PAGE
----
How does the Scene Graph decide to relate objects/nodes?

I have poured through both the jME3 docs and the source code on GitHub, and am trying to understand how the Scene Graph actually works, as a data structure. My understanding of the Scene Graph is that it represents everything that is visible on the screen/viewport. It represents all the physical relationships between objects such that when an upstream/“parent” object changes, its downstream/dependent/“child” objects also change as well. So if my understanding is intrinsically wrong, please begin by correcting me!

Assuming I’m more or less correct in my understanding, then I’m specifically interested in how these parent/child relationships work. Looking at the code, I see that a Node is the base class for all on-screen objects. Futher I see SceneGraphVisitor, SceneGraphVisitorAdapter and SpatialUtils classes that all seem to comrpise the Scene Graph, but I’m just not seeing any true visitor/operational logic in those classes that explains what I’m looking for.

Say I have an indoor scene where there are 4 walls, a floor and a ceiling, and loads of objects all over the place. Perhaps one of the walls has a painting on it. Perhaps there is a wood stove positioned on the floor, with an exhaust pipe that goes up and “through” the ceiling. Perhaps in the middle of the room there is a table with a bunch of stuff on it. How does the Scene Graph organize and represent these objects as related nodes? Is each wall/surface its own node? Would the “painting node” be related (graph-wise) to the “wall node”? Would the “table node” be related to the “floor node”? What’s the root node?

Again, I’m just interested (as a programmer) how this is all working under the hood; I understand that normally I wouldn’t need to know this as a jME3 game developer/end user. I’m specifically interested in how the Scene Graph decides to relate all the visual objects as nodes on a graph.

And in general

jMonkeyEngine doesn’t actually dictate how you should structure your scene within the scene graph. So your approach would work.
With that said, the most efficient scenes are ones that are spatially organized, e.g. objects that are close together should be under the same branch, whereas two objects that are far away from each other should be on different branches. This is referred to as bounding volume hierarchy (BVH) and 99% of 3D scene graphs are using this concept including jME.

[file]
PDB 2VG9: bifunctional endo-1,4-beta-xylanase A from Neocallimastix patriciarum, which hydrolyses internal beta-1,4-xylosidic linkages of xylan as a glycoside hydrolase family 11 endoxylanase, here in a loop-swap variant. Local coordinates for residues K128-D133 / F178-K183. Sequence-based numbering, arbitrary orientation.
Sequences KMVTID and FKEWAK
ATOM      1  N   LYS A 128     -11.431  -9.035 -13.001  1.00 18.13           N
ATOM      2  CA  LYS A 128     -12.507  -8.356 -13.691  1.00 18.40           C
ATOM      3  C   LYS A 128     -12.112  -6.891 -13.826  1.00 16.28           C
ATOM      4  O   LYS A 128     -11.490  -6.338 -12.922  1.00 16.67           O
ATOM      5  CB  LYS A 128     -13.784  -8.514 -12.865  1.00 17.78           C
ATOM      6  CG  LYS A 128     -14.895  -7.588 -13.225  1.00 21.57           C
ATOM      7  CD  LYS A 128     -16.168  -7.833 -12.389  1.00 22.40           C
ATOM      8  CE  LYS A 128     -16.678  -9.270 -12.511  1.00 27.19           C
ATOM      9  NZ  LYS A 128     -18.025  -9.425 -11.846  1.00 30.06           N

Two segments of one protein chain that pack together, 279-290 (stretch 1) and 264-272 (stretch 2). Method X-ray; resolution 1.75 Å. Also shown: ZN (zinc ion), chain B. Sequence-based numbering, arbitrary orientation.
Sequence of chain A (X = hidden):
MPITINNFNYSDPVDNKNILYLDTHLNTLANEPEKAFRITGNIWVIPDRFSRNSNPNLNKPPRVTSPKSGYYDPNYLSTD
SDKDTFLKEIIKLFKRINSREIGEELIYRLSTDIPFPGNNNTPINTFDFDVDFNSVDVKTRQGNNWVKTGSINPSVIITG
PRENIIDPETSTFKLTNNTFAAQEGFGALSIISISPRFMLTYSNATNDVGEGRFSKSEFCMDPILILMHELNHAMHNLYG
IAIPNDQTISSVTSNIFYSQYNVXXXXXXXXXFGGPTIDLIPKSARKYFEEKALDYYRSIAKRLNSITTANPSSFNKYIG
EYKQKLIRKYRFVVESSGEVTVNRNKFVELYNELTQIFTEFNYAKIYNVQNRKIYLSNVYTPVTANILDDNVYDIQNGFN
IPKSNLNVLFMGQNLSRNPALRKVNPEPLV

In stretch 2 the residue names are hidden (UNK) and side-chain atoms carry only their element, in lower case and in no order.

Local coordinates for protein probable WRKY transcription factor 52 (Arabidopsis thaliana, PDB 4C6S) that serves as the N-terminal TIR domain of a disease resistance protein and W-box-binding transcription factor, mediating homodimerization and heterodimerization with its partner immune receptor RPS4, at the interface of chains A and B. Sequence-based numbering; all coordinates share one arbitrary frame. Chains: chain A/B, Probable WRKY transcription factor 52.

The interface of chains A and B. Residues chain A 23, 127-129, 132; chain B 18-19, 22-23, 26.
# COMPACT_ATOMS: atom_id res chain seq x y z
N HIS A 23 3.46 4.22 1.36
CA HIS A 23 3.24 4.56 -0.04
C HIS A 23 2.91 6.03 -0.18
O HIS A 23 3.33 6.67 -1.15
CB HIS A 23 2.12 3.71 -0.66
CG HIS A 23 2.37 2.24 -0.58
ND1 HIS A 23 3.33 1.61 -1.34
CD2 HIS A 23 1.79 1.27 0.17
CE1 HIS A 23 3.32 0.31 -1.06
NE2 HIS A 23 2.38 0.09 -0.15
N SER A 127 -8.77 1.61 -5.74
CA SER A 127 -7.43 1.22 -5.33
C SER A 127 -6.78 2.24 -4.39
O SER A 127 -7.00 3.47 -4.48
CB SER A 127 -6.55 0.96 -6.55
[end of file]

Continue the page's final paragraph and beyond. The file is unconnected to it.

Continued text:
Thanks @normen and @Momoko_Fan, that slideshow was particularly helpful. But I’m still not seeing the “forest through the trees” in one major area here.

How about going back to my original example. We are inside a house, with four walls. One wall has a painting on it. There is a wood stove connecting the floor to the ceiling, and there is a table on the floor. On the table are, say, a pen and a piece of paper. How might this particular scene graph be organized?


Here’s the root of my question: the wood stove connects to both the floor and the ceiling, so which parent node should it be a child of?

As you want but given that you might want to batch a bunch of walls anyway probably per room. Check out the “usecase” videos. You could have it all in separate nodes, theres no in-game connection coming from the fact that they’re both in one node, you define what happens with single objects. Maybe you just go ahead and play around to see how stuff works.

You are thinking about things as “connecting” and in my opinion that is completely wrong.

The scene graph organizes “containment”… specifically transformation containment. Because if the table is not a moveable object, I’d personally consider everything to just be “inside the room” and be done with it. Actually, I’d do the same if it was a moveable object because then presumably some physics is in play that is already causing table + pen and paper to interact in some way but that’s also mixing things.

-roomGeometry (probably batched)

Also note: these are not “game objects” but only visualization. Mixing the two will cause you no end of trouble down the road. See pen and paper concept above. Spatially there is probably no reason to have pen and paper be a child of table unless that are going to be transformationally locked forever or nearly forever.